Monday, November 8, 2010

"The Other Within" at the National Yiddish Book Center

On Nov 7, 2010, a group of nineteen BU students, faculty, and staff visited the National Yiddish Book Center, located on the campus of Hampshire College in the beautiful region of Western Massachusetts. On the way, David Braun, docent and lecturer in Yiddish language and literature, offered an introduction to Yiddish history and culture. The Center, a unique cultural institution, had one of the busiest days in the year. Members and supporters had been invited to view an impressive array of new curated exhibits, listen to klezmer music, and hear news about the center from its founder and director, Aron Lansky. Our group had a private tour by one of the Center's fellows, Jessica Antoline, who also happens to be a graduate of BU (Class of 2007) where she majored in Religion and Archaeology. Aron Lansky met with the group as well. This was a remarkable opportunity to encounter not only the wealth of the Yiddish tradition but also an inspiring group of people devoted to the preservation of this heritage.

The stacks in the background were part of an exhibit featuring the variety of themes on which Yiddish books were published in the 19th and 20th century. Particular impressive: book design from the 1920s.

Arielle, Daniela from D.F., and Shlom from Paris, students in CASRN339 The Modern Jew, view a list Yiddish terms that have migrated into American parlance.

Ilana likes National Yiddish Book Center.

Jessica Antoline speaking to "The Other Within"

From the current exhibit of Jewish-themed picture books, a story about a pig who wanted to be kosher.

Tuesday, September 14, 2010

program website launched

"The Other Within" has its own program website now. Visit us at!

Sunday, May 23, 2010

Three new Judaic Studies courses on "The Other Within"

The Other Within is the title of a sequence of three new courses and co-curricular events we are introducing to the CAS Judaic Studies curriculum. These courses, which are open to students from all colleges and concentrations, look at the modern Jewish experience through the prism of the sociological category of "otherness."

The first of these courses, RN339 The Modern Jew, will be offered in the fall semester of 2010 and will be co-taught by Professors Abigail Gillman (MLCL) and Michael Zank (RN). The second course, offered by Prof. Zank in the spring of 2011, will focus on Judaism and politics, and the third course, offered by Professors Gillman and Seligman (CURA/RN) in the fall of 2011, will focus on heretical Jews and Judaism as heresy.

The courses, supported by external funding from the Center for Cultural Judaism, will be accompanied by co-curricular events such as concerts, discussion panels, and film screenings. The goal of this faculty-driven initiative is to broaden the current range of approaches to the study of Judaism and to stimulate student and faculty conversation on Jews and Judaism in various modern and contemporary contexts that go beyond media headlines and all-too-familiar, conventional assumptions.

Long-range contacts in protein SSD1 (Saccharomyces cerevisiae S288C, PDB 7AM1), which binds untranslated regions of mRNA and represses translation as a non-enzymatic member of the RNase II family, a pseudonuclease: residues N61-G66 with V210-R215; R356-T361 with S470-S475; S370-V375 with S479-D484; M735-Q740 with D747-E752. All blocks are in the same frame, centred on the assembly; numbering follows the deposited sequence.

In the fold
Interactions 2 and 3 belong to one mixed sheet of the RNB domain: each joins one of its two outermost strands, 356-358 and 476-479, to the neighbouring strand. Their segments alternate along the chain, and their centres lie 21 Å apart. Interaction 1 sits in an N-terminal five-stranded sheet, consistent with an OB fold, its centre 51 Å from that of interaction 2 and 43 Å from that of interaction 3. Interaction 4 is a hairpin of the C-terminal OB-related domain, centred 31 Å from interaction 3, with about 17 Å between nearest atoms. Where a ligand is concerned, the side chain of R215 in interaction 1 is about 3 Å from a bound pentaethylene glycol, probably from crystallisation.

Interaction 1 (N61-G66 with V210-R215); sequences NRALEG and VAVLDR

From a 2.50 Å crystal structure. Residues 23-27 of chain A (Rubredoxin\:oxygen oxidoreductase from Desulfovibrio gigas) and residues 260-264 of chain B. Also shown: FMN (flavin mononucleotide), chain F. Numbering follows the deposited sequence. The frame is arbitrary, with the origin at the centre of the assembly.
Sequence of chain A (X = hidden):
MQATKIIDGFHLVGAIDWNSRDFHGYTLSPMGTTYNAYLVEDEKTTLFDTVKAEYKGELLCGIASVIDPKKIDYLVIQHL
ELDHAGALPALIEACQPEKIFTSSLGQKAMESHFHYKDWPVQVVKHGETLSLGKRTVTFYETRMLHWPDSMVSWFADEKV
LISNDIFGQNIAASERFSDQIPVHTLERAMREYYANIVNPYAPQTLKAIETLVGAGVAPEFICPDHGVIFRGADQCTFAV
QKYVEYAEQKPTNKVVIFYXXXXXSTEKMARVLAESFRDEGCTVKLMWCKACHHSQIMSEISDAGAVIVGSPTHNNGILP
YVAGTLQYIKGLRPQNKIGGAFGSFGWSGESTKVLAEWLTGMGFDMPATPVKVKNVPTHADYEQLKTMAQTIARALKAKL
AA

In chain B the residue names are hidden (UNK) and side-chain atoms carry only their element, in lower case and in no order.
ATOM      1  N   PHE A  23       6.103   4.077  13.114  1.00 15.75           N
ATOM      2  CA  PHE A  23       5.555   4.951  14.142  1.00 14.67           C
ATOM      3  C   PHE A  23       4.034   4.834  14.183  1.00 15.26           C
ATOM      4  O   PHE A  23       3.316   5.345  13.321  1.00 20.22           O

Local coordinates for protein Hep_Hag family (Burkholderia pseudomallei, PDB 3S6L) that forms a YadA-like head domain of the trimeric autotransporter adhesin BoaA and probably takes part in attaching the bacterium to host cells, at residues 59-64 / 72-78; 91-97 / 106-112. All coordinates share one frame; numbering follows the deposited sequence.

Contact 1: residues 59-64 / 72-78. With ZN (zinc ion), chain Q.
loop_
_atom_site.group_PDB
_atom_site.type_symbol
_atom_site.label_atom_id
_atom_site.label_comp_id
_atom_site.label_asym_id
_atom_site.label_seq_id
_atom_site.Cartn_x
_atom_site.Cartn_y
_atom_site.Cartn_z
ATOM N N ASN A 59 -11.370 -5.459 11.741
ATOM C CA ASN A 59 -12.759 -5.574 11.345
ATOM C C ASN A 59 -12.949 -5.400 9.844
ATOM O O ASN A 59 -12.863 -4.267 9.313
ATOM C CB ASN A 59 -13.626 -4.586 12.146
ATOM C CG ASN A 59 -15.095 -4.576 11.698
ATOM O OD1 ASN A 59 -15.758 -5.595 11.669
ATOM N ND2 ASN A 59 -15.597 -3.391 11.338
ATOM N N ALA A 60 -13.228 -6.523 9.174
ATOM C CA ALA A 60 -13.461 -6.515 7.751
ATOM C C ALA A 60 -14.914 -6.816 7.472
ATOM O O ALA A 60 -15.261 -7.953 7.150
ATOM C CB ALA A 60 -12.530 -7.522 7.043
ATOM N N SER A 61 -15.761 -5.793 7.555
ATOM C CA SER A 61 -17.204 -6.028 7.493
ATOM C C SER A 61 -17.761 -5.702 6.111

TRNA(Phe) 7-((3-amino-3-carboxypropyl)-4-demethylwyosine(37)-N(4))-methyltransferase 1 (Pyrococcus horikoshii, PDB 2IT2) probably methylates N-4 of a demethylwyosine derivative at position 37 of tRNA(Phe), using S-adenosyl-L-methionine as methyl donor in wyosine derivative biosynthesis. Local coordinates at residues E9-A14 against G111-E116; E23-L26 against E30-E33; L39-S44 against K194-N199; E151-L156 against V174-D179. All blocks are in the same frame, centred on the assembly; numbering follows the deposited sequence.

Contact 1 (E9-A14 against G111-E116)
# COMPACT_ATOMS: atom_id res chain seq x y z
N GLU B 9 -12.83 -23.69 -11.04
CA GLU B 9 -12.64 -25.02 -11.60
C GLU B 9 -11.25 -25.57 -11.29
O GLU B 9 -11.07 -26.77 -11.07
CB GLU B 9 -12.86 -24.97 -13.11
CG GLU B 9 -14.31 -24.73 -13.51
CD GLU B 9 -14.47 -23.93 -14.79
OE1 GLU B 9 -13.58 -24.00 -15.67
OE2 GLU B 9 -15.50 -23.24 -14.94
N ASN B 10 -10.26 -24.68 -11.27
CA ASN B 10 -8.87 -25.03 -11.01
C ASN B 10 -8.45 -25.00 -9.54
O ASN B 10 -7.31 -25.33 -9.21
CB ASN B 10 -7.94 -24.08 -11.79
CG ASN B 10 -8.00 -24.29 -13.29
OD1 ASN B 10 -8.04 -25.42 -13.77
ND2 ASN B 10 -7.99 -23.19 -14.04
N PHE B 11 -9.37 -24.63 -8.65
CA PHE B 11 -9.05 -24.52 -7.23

For more information, see or contact Katie Light (Program Assistant) at

RN339 The Modern Jew
Explores modern Jewish experience of space, body, language, and the self as sites of the struggles over a secular identity. Part of a sequence on "The Other Within." Counts toward concentrations in Judaic Studies and Religion.

Overview. The course on the "modern Jew" introduces students to the conditions of modern Jewish life from the 17th-21st centuries in Europe, Israel and America, and to the range of responses (cultural, religious, organizational, educational, social, political etc.) and initiatives (individual, communal, institutional, intellectual, cultural, artistic, etc.) that have characterized modern Jewish life and set it apart, in many ways, from its predecessors. It sets the stage for two upcoming courses-"The Political Jew" and "The Heretical Jew"-and is designed to augment extant courses such as Modern Jewish Thought (RN 329), Jews in the Modern World (HI 223), and Modern Jewish Writing (RN 524).

Rather than follow a strictly chronological (historical) approach to modern Jewish life, or begin with broad philosophical and sociological categories (i.e. Enlightenment, acculturation), this course offers an experiential, intimate approach to the modern Jewish condition by way of five categories: space, body, language, subjectivity, and ethics. 

Outline of course content. Our inquiry begins by situating modern Jews in their diverse physical environments.Modern Jews traveled "out of the ghetto" and into the city; to the "East" (in the land of Israel) and the West (in the United States); how did they build social communities in these diverse milieux?This initial unit provides an overview of the themes and questions of the course as whole.

The focus of the second unit, "Jews and their Bodies," is the new self-consciousness about body and physical markers of Jewishness mandated by emancipation and integration; an important sub-topic is the symbolic feminization of the Jewish male in modernity. Jews who immigrated to the land of Israel likewise had to shirk their old-world bodies and become "new Hebrews" or sabras, but plastic surgery is still widely popular among Israelis, as among Jews throughout the world.